Same-sex sloths dash Drusillas breeding plan

  • Published
Sofia, the male sloth
Image caption,
Sofia will now be given a more masculine name by Drusillas Park

A pair of sloths at an East Sussex zoo failed to breed after it emerged that they were both in fact males.

Keepers at Drusillas Park in Alfriston could not work out why Sofia and male Tupee had failed to bond since being introduced to each other in 2011.

Head keeper Mark Kenward said it was not easy to establish the sex of a sloth and medical records had shown Sofia was female when she arrived.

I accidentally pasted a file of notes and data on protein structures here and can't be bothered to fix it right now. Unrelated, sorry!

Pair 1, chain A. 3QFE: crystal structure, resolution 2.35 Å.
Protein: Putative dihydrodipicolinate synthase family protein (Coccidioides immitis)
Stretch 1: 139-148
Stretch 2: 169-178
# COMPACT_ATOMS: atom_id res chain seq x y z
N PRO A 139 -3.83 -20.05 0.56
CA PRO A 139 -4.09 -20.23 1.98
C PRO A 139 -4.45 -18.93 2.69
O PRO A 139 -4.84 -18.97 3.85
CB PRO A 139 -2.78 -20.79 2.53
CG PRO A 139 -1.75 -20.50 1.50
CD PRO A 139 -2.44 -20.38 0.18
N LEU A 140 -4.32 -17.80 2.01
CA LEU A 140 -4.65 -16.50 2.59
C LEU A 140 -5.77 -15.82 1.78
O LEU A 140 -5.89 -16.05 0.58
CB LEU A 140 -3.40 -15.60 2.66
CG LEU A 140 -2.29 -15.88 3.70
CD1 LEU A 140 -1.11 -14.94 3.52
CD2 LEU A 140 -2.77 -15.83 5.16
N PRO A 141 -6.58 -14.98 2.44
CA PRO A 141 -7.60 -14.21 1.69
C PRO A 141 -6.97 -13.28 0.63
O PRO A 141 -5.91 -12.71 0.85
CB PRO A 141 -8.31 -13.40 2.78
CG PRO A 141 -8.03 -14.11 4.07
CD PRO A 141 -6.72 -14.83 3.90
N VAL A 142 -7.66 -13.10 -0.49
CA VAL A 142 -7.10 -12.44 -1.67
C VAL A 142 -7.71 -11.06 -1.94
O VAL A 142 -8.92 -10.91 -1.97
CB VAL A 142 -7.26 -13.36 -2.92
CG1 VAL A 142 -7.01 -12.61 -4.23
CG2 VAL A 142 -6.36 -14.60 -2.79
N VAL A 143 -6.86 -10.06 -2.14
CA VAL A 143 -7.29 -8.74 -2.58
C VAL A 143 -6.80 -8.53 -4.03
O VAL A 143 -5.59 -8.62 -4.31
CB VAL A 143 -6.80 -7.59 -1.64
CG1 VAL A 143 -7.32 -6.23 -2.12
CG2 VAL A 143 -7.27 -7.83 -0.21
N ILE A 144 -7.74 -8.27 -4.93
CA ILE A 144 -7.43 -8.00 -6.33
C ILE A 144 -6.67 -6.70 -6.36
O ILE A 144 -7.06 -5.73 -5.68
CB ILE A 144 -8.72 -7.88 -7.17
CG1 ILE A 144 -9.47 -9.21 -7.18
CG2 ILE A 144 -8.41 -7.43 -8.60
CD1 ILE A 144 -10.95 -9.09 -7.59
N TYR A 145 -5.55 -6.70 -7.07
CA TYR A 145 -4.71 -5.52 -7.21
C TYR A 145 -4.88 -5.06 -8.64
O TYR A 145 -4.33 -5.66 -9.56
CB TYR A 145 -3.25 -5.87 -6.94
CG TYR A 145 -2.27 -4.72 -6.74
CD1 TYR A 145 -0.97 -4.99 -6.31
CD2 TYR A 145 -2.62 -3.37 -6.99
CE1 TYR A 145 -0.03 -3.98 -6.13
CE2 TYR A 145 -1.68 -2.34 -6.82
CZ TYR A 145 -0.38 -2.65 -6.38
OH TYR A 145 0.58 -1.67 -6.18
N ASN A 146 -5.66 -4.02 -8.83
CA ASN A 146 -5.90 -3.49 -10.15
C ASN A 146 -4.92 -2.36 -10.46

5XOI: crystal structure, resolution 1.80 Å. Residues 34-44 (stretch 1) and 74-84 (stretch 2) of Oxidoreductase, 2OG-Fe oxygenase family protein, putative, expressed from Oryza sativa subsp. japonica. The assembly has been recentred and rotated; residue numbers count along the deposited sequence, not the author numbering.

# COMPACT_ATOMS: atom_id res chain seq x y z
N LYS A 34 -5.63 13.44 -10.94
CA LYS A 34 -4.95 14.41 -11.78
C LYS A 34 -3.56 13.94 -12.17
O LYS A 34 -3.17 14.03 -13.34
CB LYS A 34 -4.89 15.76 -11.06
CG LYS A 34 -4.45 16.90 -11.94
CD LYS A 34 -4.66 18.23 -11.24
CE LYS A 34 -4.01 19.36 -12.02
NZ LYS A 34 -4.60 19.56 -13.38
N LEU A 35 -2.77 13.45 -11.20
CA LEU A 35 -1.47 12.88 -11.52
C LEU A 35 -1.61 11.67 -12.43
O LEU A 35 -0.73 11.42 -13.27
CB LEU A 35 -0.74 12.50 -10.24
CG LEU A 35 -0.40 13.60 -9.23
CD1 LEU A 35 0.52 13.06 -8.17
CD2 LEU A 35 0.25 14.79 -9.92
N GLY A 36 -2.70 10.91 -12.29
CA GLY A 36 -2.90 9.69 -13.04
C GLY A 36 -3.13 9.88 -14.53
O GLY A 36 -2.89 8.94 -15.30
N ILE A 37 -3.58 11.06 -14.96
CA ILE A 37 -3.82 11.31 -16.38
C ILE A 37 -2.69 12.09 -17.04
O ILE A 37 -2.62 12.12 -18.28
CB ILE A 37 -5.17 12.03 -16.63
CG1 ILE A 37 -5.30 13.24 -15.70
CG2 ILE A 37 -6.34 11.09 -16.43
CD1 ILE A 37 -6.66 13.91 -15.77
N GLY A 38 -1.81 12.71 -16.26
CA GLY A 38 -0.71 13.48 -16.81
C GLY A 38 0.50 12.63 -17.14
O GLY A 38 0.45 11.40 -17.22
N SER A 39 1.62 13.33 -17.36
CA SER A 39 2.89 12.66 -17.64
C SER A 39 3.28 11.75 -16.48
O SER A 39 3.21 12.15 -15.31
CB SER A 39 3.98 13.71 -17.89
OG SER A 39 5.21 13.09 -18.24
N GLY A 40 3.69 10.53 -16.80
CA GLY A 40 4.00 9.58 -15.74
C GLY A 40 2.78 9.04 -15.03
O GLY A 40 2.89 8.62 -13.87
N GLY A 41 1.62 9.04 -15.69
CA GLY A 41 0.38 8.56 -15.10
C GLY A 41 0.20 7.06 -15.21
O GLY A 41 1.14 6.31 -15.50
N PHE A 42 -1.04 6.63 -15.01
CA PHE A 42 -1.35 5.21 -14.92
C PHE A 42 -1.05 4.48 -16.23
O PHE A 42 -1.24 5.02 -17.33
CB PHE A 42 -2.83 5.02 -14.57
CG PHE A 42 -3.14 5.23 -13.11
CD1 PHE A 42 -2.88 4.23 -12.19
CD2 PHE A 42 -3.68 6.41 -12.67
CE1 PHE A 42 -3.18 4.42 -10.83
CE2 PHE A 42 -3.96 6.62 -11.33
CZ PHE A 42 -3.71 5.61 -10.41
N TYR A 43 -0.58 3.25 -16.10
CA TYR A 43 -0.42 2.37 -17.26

"We are going to have to find a more suitable name for Sofia," he said.

'Perfect sense'

It is likely that either Tupee or Sofia will now be re-homed to another zoo, and another female introduced.

Mr Kenward said: "We had never looked after sloths before and were relying on the information provided.

"Unfortunately we cannot keep our two boys together and it would also be a waste of their breeding potential."

After enlisting the help of Bristol Zoo, Mr Kenward said it all made "perfect sense" given the problems they had been experiencing with the animals.

Related Internet Links

The BBC is not responsible for the content of external sites.